LAS VEGAS (AdAge.com) -- The recession has squeezed consumers into giving up a lot of things -- but gadgets, TVs and smartphones have managed to remain essential, maybe more so than pants.
While the consumer electronics industry took a bruising in 2009, with sales down 7.8% from the prior year, it weathered this once-in-a-lifetime recession well compared to automotive, retail, apparel and other industries. And while it's facing another down year in 2010, according to the Consumer Electronics Association's new forecast, it's benefiting from a recent change in consumer behavior that has elevated the electronic device from something discretionary to must-have.
Consumers are showing that there are a lot of corners to cut -- such as packing a lunch for a few months, perhaps, or not buying a new suit -- before they'll decide not to upgrade to the next smartphone. Indeed, smart phones will take the lead as the industry's top category in 2010 with $17 billion in sales, its penetration having grown from 11% of the U.S. population to 17% in the past year, per Forrester Research.
This year CE sales will actually be up, slightly, from 2009 to $165 billion in sales, but still below 2008's high-water mark of nearly $179 billion. But if there's one thing the consumer-electronics industry has learned, it is to not underestimate consumer desire to adopt the next new thing -- even in a tough economy -- so manufacturers are once again betting they can fire up the dream factory and build devices consumers don't yet know they want, but will soon consider must-haves.That's why Sony Style stores are getting 3-D demonstration TVs in the coming weeks, even though it will be June before Sony says any mass-market 3-D TVs will be available for sale. Apple is titillating the market with its upcoming tablet computer, another device that solves the terrible problem of people who want (or need, really) something smaller and thinner than a netbook on which to watch or read their media.
What's happening? Much has been made of the "cocooning effect," or people rationalizing that they can spend a little more on a flat screen since they'll be going to the movies less. But some think it's gone a little deeper: Electronics have become more intrinsic, more of an extension of people's everyday activities. And it's all happened within the last few years.
"Technology is becoming more engrained in our daily lives," said Steve Koenig, director of industry analysis for the CEA. "There are other more discretionary items in the household budget, things that need financing, like a car or a new home."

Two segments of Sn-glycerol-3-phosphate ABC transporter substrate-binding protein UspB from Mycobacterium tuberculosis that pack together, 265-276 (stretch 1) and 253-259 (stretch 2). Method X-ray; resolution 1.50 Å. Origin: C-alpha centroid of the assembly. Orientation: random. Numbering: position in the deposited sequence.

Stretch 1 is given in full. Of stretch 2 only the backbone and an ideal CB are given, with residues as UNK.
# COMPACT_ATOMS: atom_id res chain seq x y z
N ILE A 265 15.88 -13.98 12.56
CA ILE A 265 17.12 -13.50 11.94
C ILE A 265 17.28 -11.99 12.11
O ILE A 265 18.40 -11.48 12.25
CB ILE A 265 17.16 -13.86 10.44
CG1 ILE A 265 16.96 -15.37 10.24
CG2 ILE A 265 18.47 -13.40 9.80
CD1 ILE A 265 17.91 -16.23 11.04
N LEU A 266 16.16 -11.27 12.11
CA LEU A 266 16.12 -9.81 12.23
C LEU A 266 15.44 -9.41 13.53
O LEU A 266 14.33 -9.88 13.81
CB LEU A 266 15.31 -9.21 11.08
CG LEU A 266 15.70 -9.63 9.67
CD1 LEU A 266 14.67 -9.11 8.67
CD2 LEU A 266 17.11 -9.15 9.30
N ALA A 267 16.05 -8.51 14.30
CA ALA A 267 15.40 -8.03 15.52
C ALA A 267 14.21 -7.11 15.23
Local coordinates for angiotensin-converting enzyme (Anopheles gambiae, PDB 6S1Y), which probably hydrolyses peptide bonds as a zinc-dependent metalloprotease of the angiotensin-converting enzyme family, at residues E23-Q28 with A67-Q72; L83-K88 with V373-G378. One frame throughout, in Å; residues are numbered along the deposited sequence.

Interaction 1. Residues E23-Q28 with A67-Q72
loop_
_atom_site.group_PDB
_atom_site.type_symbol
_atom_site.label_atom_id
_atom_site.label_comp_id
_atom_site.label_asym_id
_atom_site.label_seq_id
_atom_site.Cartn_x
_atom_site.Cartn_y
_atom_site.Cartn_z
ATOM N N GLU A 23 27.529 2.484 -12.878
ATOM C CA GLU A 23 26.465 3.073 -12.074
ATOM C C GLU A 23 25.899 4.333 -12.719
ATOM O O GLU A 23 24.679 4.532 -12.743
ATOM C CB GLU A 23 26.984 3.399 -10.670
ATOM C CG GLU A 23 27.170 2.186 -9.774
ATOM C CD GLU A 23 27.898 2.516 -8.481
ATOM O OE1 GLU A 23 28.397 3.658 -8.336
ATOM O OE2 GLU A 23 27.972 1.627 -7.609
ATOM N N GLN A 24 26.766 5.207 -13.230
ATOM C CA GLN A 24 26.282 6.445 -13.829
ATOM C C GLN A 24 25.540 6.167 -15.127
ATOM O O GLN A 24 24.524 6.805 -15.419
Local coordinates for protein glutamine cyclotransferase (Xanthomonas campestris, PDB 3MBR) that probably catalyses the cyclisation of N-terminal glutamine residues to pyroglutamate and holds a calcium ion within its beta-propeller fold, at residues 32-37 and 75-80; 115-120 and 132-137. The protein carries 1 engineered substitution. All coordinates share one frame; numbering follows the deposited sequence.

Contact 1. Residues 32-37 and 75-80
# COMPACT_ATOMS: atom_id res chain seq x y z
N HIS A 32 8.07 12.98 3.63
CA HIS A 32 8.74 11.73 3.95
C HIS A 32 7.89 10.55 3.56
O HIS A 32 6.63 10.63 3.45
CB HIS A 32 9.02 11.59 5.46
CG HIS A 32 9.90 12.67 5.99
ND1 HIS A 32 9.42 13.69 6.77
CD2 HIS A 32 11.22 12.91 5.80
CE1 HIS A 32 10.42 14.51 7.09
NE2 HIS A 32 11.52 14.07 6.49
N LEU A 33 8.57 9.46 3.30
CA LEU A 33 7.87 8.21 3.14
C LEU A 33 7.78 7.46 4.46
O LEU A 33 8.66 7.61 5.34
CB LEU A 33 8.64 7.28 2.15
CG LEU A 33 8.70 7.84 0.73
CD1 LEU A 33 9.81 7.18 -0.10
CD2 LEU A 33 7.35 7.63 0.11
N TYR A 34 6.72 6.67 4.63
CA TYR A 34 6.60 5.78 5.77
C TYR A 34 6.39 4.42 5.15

"We are seeing something really big and I don't think people realize it yet," said Nancy Bhagat, VP-consumer marketing at Intel. "I think we would have seen a larger slowdown in purchases if this had happened before 2009, but because the use of these devices has become part of people's lifestyles, it's becoming a must-have.
When it comes to TVs, the CE industry actually shipped more units in 2009 than the year before, though at lower prices.
"There are products across a diverse range of prices and even in tough times people buy things to make themselves feel better," said Forrester analyst Charles Golvin.
Holding down prices means manufacturers are selling more units even if the dollars are flat. "In sales we will be slightly up in dollars and significantly up in units," said Sony Electronics CMO Mike Fasulo. But with new products in the pipeline such as 3-D Blu-ray players, PlayStation games, TVs and new categories such as Sony's "Dash," a table-top web browser, marketing spending is going up to 2007 levels, which, he said, "is aggressive."
Consumers have already been through a grueling -- and expensive -- series of TV upgrades from analog to HD TVs, from DVDs to Blu-ray, etc. But the industry is banking that it can start a new cycle this year in the form of 3-D TVs. The CEA is anticipating 4 million 3-D sets will be sold in 2010, even though most sets won't hit stores until at least mid-year.
Manufacturers are loathe to test their good fortune, and prices for the next upgrade of TVs will be only incrementally above the 2-D sets they replace, not at $5,000 or $10,000 like the first generation of HD flatscreens.
But 3-D has some hurdles and plenty of skeptics. "I think it is much more confusion than the HD TV upgrade with even less obvious payoff for consumers," said Josh Lovison of IPG's Emerging Media Lab, who believes that 3-D could be more easily achieved with a new generation of glasses, not a TV upgrade.